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Woolly pyramidflower, Teabush, Broomwood, Grayleaf
Melochia tomentosa

Copyright by: Susan Lerner

General Landscape Uses: Accent shrub and natural landscapes.

Ecological Restoration Notes: Historically, known in Florida only from three old records from both sides of the Miami River (south of Coral Gables, Coral Gables, Buena Vista) and one specimen from a xeric hammock five miles south of Ft. Pierce in St. Lucie County. The last native population was vouchered in 1967 (Beckner 1978 FLAS), and extirpated sometime thereafter. Now widely cultivated from nonnative germplasm and naturalizing from Orlando south to the Florida Keys. To be planted with caution.

Availability: Native plant nurseries. Available in Lake Worth at Amelia's SmartyPlants (561-540-6296), in Sarasota at Florida Native Plants Nursery (941-322-1915) and in Boynton Beach at Sustainscape (561-245-5305).

Description: Medium shrub; can be as broad as tall or broader.

Dimensions: To six feet in height or taller.

Growth Rate: Fast.

Range: Peninsular Florida (Miami-Dade, St. Lucie counties), where extirpated and reintroduced, and Texas; the West Indies, Mexico, Central America and South America.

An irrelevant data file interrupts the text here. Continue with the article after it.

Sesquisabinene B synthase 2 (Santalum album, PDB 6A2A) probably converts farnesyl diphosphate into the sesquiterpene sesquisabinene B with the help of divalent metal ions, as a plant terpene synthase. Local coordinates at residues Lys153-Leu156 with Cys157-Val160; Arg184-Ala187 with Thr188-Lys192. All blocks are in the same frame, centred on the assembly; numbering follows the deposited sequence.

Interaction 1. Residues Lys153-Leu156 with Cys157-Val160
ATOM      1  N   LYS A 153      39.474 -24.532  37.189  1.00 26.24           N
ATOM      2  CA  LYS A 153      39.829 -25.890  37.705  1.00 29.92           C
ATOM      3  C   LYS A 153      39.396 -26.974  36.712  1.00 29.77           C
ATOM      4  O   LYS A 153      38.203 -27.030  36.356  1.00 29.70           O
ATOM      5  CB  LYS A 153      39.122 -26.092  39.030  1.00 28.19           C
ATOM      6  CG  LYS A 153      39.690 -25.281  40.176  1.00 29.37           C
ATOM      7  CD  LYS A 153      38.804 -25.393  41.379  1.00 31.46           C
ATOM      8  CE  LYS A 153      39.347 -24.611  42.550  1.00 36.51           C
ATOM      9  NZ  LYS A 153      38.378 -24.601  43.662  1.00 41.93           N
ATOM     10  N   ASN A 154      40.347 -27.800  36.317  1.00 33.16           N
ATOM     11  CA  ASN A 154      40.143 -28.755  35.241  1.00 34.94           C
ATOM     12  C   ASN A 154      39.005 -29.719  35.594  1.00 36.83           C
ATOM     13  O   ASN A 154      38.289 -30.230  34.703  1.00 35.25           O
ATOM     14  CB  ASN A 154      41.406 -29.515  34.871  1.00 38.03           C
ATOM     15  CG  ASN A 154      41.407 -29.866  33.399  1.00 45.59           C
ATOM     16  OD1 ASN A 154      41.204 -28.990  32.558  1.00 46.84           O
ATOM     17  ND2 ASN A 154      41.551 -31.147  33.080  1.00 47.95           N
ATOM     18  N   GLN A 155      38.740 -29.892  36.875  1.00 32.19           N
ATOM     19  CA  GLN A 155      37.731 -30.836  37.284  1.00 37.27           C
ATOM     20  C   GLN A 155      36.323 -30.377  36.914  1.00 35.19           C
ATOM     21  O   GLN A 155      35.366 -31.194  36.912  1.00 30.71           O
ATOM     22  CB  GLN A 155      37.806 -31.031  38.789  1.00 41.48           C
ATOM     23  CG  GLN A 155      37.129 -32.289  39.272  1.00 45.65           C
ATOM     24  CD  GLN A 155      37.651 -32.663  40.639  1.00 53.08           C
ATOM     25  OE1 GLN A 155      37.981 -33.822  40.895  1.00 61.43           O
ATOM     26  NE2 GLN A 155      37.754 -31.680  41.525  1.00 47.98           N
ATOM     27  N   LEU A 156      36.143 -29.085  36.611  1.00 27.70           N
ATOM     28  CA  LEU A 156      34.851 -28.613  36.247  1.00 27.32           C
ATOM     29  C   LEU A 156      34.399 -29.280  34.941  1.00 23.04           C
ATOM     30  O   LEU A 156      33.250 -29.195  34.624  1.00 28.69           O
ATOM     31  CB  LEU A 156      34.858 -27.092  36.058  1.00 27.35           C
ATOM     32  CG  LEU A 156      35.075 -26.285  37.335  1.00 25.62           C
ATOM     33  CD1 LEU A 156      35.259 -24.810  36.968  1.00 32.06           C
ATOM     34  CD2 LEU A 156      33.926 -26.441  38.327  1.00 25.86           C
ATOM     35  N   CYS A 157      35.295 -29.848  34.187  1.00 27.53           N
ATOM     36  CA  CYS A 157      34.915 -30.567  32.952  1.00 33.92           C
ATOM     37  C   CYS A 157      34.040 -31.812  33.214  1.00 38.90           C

Plant Map Map of select IRC data from peninsular Florida.

Habitats: Pine rocklands and xeric hammock; disturbed uplands.

Soils: Moist well-drained sandy or limestone soils, with or without humusy top layer.

Nutritional Requirements: Low; it grows in nutrient poor soils.

Salt Water Tolerance: Low; does not tolerate long-term flooding by salt or brackish water.

Salt Wind Tolerance: High; can tolerate moderate amounts of salt wind without significant injury.

Drought Tolerance: High; does not require any supplemental water once established.

Light Requirements: Full sun.

Flower Color: Pink.

Flower Characteristics: Small showy flowers.

Flowering Season: All year.

Fruit: Tiny capsule, about 1/4 long.

Wildlife and Ecology: Provides nectar for a variety of butterflies, bees, and other wildlife.

Horticultural Notes: Easily grown from seed.

Comments: A beautiful and interesting specimen or accent shrub that attracts many insect visitors, but can become quickly overgrown; it may also readily recruit from seed in the garden.

Copyright by: Susan Lerner

Copyright by: Susan Lerner

Copyright by: (public domain)
originally published in Humboldt, F.H.A. von, Bonpland, A., Kunth, K.S., Nova genera et species plantarum, vol. 5: t. 482 (1821) [P.J.F. Turpin]

Other data on Melochia tomentosa available from:

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